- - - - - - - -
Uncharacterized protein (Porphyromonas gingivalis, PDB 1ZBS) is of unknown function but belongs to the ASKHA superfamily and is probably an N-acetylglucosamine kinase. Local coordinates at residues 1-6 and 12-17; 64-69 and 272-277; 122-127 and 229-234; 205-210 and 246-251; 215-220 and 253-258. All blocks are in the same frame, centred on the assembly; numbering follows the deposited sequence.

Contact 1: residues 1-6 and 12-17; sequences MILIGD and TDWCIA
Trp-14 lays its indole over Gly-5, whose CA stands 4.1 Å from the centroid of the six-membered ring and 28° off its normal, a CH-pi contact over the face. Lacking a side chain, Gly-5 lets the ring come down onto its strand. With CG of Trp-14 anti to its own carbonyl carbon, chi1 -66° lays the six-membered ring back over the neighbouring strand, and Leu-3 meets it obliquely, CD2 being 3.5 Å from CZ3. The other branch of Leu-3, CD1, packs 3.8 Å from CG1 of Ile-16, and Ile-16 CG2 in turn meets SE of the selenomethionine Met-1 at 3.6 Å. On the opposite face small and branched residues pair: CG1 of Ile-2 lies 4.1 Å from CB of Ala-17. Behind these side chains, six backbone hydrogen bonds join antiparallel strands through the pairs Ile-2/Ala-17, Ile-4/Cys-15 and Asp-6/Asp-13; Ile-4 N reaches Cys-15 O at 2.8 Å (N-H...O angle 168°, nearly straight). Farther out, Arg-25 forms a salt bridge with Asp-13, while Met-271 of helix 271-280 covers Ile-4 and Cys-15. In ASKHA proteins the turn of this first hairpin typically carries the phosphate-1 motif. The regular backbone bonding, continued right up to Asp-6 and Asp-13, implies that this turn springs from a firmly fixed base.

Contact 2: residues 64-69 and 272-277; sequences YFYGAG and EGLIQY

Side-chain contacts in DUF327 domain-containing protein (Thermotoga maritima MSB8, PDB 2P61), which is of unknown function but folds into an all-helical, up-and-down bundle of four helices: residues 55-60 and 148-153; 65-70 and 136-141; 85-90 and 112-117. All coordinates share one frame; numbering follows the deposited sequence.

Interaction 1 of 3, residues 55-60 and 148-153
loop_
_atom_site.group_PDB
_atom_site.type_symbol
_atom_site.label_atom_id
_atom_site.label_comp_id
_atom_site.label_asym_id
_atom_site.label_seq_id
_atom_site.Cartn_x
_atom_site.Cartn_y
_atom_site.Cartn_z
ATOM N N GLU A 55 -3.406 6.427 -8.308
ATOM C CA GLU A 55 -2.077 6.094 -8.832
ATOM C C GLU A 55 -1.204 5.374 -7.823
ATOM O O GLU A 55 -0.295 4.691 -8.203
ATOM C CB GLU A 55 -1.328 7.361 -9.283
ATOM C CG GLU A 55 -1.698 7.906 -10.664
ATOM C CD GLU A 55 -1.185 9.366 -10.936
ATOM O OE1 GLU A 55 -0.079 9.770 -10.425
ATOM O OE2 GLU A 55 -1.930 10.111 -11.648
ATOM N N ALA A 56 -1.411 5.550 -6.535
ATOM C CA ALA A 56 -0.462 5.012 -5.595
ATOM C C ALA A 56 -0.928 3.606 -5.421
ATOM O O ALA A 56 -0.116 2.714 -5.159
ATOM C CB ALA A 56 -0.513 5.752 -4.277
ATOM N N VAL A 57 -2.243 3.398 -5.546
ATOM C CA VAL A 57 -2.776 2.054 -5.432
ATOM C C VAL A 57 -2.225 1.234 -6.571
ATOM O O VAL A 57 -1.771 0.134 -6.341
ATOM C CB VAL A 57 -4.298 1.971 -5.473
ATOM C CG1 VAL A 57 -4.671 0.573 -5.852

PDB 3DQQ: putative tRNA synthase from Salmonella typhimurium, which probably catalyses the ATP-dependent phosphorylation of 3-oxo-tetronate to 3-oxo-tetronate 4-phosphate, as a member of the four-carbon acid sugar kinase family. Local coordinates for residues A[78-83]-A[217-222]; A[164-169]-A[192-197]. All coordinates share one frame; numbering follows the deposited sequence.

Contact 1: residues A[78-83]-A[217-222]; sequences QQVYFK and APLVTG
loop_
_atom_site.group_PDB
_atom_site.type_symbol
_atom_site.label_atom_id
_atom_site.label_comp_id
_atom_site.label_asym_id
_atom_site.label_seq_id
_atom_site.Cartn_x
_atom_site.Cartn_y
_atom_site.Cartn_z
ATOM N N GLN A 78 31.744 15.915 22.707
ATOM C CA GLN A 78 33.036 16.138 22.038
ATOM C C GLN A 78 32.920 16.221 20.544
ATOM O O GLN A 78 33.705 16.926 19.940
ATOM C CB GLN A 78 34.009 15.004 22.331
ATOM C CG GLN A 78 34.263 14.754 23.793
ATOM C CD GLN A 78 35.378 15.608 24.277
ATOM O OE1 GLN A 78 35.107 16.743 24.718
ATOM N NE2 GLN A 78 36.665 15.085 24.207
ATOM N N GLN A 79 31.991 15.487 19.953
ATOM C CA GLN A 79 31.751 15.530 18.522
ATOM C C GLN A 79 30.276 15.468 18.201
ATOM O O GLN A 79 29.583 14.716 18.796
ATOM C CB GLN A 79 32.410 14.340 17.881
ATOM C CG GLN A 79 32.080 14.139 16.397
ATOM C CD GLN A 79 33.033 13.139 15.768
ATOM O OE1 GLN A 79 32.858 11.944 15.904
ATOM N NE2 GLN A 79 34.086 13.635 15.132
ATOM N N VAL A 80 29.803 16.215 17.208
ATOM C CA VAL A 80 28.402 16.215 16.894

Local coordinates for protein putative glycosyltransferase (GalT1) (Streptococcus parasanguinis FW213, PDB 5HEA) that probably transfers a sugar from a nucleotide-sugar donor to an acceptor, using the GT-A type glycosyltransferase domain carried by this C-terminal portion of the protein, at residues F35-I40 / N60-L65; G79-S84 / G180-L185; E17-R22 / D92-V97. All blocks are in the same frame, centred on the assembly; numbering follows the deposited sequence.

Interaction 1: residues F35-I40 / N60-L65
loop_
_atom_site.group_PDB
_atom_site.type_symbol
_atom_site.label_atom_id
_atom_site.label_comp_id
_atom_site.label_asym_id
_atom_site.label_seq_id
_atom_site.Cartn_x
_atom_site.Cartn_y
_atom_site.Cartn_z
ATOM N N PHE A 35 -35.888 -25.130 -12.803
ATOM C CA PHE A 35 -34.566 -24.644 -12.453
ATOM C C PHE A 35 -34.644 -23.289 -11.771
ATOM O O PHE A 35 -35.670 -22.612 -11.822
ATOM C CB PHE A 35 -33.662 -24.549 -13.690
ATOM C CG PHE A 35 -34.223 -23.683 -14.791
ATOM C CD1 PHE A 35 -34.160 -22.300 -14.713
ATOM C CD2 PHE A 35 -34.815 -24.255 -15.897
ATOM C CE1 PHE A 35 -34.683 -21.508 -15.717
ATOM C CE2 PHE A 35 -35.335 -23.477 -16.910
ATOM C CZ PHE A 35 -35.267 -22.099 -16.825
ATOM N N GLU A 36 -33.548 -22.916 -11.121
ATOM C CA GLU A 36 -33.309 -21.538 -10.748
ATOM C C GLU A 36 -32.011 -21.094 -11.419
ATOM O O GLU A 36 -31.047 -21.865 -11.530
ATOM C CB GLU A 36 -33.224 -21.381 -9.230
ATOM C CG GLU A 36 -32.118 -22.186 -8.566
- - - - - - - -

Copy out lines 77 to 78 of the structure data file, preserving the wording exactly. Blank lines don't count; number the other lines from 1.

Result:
_atom_site.label_seq_id
_atom_site.Cartn_x